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Large Herceptin Trials Change the Standard of Care for HER2+ Breast Ca

Large Herceptin Trials Change the Standard of Care for HER2+ Breast Ca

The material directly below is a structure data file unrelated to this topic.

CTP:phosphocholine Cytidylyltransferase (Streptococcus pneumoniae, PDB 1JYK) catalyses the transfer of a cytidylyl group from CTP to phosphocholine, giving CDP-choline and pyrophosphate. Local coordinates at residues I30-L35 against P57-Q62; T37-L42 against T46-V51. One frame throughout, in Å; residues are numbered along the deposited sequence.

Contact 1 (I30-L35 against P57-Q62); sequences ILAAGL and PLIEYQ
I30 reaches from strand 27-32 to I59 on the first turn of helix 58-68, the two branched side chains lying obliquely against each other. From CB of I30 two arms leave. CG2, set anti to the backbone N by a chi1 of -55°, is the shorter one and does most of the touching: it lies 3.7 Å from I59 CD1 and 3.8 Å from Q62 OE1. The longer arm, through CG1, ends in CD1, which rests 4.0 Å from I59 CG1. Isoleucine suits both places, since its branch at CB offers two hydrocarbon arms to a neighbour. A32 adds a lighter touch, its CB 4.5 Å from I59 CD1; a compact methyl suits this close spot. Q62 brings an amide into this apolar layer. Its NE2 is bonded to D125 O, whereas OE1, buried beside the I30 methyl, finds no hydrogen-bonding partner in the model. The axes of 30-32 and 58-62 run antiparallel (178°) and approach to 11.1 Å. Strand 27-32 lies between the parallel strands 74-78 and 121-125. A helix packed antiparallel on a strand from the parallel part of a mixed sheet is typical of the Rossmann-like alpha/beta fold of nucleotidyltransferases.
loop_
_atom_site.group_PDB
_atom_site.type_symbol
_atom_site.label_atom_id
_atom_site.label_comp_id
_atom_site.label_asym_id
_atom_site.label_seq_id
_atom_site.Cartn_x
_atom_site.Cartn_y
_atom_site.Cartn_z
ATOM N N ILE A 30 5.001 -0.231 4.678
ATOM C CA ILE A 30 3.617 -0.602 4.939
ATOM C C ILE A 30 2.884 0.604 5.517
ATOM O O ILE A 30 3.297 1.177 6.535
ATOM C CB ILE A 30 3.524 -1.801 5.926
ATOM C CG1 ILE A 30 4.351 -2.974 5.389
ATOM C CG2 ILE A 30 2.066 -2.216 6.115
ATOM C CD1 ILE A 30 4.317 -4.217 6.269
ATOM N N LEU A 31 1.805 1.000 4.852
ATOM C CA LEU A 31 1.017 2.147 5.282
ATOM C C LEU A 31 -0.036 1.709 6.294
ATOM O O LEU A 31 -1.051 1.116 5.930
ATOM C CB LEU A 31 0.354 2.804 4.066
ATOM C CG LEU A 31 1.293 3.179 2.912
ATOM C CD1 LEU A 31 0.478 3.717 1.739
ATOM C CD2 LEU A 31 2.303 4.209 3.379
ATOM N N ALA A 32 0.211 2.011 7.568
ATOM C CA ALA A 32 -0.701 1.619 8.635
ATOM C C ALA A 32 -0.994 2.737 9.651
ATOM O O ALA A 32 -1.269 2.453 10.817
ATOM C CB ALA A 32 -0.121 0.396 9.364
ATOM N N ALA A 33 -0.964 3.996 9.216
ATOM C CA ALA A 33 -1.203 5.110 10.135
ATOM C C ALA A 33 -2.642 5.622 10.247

ORLANDO-Interim findings from two large randomized phase III studies-a North American joint analysis and an international trial- have changed the standard of care for women with early invasive HER2- positive breast cancer. Trastuzumab (Herceptin) plus standard adjuvant chemotherapy yielded dramatic responses, cutting the risk of locoregional and distant recurrence in half and significantly improving overall survival, with acceptable cardiac tolerability. The unprecedented findings were reported in a late-breaking scientific symposium at ASCO. US and International Trials The joint analysis combined data from 3,351 patients in two NCI-sponsored trials; NSABP (National Surgical Adjuvant Breast and Bowel Project)-B31 and NCCTG (North Central Cancer Treatment Group)- N9831; each study evaluated doxorubicin (Adriamycin) and cyclophosphamide (AC), followed by paclitaxel (Taxol), with or without trastuzumab, using different schedules of paclitaxel. HERA (HERceptin Adjuvant), a 39-country, 5,090-patient study, assessed Herceptin vs observation following a wide range of primary chemotherapy options, and radiotherapy as applicable; it is one of the largest studies ever conducted in patients with breast cancer. Trastuzumab has shown benefit but poses a small cardiac risk, and LVEF (left ventricular ejection fraction) was monitored in both the US and international trials, with predetermined trastuzumab-stopping rules applied. Results Publicized Early Efficacy results of the NSABP-B31/ NCCTG-N9831 joint analysis and of HERA were made public in April, and both trials were stopped with about 2- year and 1-year median follow-up, respectively, because they had met their efficacy endpoints, with striking outcomes (Table 1). NSABP/NCCTG Joint Analysis NSABP-B31 and NCCTG-N9831 were led by NSABP and NCCTG, with CALGB (Cancer and Leukemia Group B), ECOG (Eastern Cooperative Oncology Group), and SWOG (Southwest Oncology Group). Because the two trial designs were so similar, the FDA agreed the data could be combined for a joint analysis. The study arm for the joint analysis was AC followed by paclitaxel plus trastuzumab, and the control arm was AC followed only by paclitaxel. The NCCTG-N9831 had three study arms, one of which included Herceptin given sequentially with paclitaxel and so was excluded from the joint analysis. NSABP study chair Edward Romond, MD, associate professor of medicine at the University of Kentucky College of Medicine, Lexington, presented the joint-analysis findings. NCCTG chair Edith Perez, MD, presented further analysis of NCCTGN9831, and in a poster presentation she discussed interim cardiac safety data from that trial (abstract 556). Dr. Perez is professor of medicine, Mayo Medical School, director, Clinical Investigations, and director of the Breast Cancer Program, in the division of hematology/oncology at the Mayo Clinic, Jacksonville, Florida. Standard-Changing Findings Trastuzumab was associated with a 52% reduction in overall risk of local recurrence at 3 years. Absolute reduction in risk of recurrence by Kaplan-Meier analysis was 12% with trastuzumab at 3 years and 18% at 4 years. Time to first distant recurrence was also assessed, as a sur- rogate for overall survival, and showed trastuzumab plus chemotherapy reduced overall probability of distant metastases by 53% at 3 years. Estimated absolute reduction in risk with trastuzumab was 9% at 3 years and 16% at 4 years. At a median overall follow-up of 2 years, trastuzumab conferred a 33% reduction in mortality. Estimated absolute reduction in risk of death with trastuzumab was 2.5% at 3 years and 4.8% at 4 years. "We have changed the standard of care," Dr. Perez told ONI. "Patients following resection should have chemotherapy plus Herceptin to minimize the risk that cancer could return." Acceptable Cardiac Risk Although chemotherapy of the type given in the NCCTG and NSABP trials carries a congestive heart failure (CHF) risk less than 1%, in the joint analysis risk of CHF in women receiving chemotherapy plus trastuzumab was increased by 3% to 4%. In the separate cardiac safety analysis of NCCTGN9831, a 2.2% greater incidence of cardiac events vs control was seen with sequential therapy and a 3.3% increased incidence was seen with concurrent therapy, but at this point in the analysis the confidence intervals overlap, Dr. Perez said. Drs. Romond and Perez emphasized the importance of cardiac monitoring in all patients if trastuzumab is to be used in this regimen in the adjuvant setting. However, in her analysis of NCCTG-N9831, Dr. Perez commented that although "adding trastuzumab to paclitaxel in the adjuvant setting resulted in an increase in cardiac toxicity, this increase remains less than the threshold of 4% [above that in the non-trastuzumab regimen], indicating acceptable cardiac tolerability." She noted that a subset of patients will be studied to evaluate the potential role of circulating biomarkers for predicting or managing adverse cardiac effects of trastuzumab. HERA Study HERA evaluated duration of trastuzumab treatment in women with early-stage HER2-positive invasive breast cancer, most of whom had received an anthracycline but not a taxane. About one-third were node-neg ative. Conducted by investigators from Roche and the Breast International Group (BIG), it evaluated adjuvant Herceptin given every 3 weeks for 12 or 24 months vs observation following standard adjuvant chemotherapy given before or after surgery. HERA accrued 5,090 women at 478 centers in 39 countries who had centrally confirmed HER2-positive invasive breast cancer and had undergone surgery with neoadjuvant chemotherapy, with or without radiotherapy. The findings were presented by lead investigator and chair of BIG Martine J. Piccart-Gebhart, MD, PhD, associate professor of oncology at the Uni- versit Libre de Bruxelles and head of the department of medicine at the Jules Bordet Institute, Brussels, Belgium. The interim analysis at 475 diseasefree survival events in 3,387 women compared Herceptin vs observation but not 12 months vs 24 months of therapy; these data are not mature but will become available later in the study. Dramatic Results Herceptin conferred a statistically significant improvement in diseasefree survival, with a 46% reduction in likelihood of recurrence (HR = 0.54, P < .0001), translating to an absolute improvement in 2-year disease-free survival of 8%. Relapse-free and distant disease-free survival results "were quite remarkable," Dr. Piccart-Gebhart reported, "with a 50% reduction in risk, translating again into an 8% 2- year reduction in risk" (P < .0001). The secondary endpoint of overall survival has not yet been reached, possibly owing to short follow-up, with 37 deaths in the observation group and 29 in the 12-month trastuzumab group. Results regarding optimal duration of therapy (ie, 12-month vs 24-month trastuzumab) will be available in 2008. Low Incidence of CHF Incidence of CHF was 0.5% in the 12-month trastuzumab group vs 0 for patients randomized to observation. The HERA study has an external independent data monitoring committee (IDMC) that regularly reviews safety data. No safety concerns were raised by the IDMC, but patients will be followed for side effects.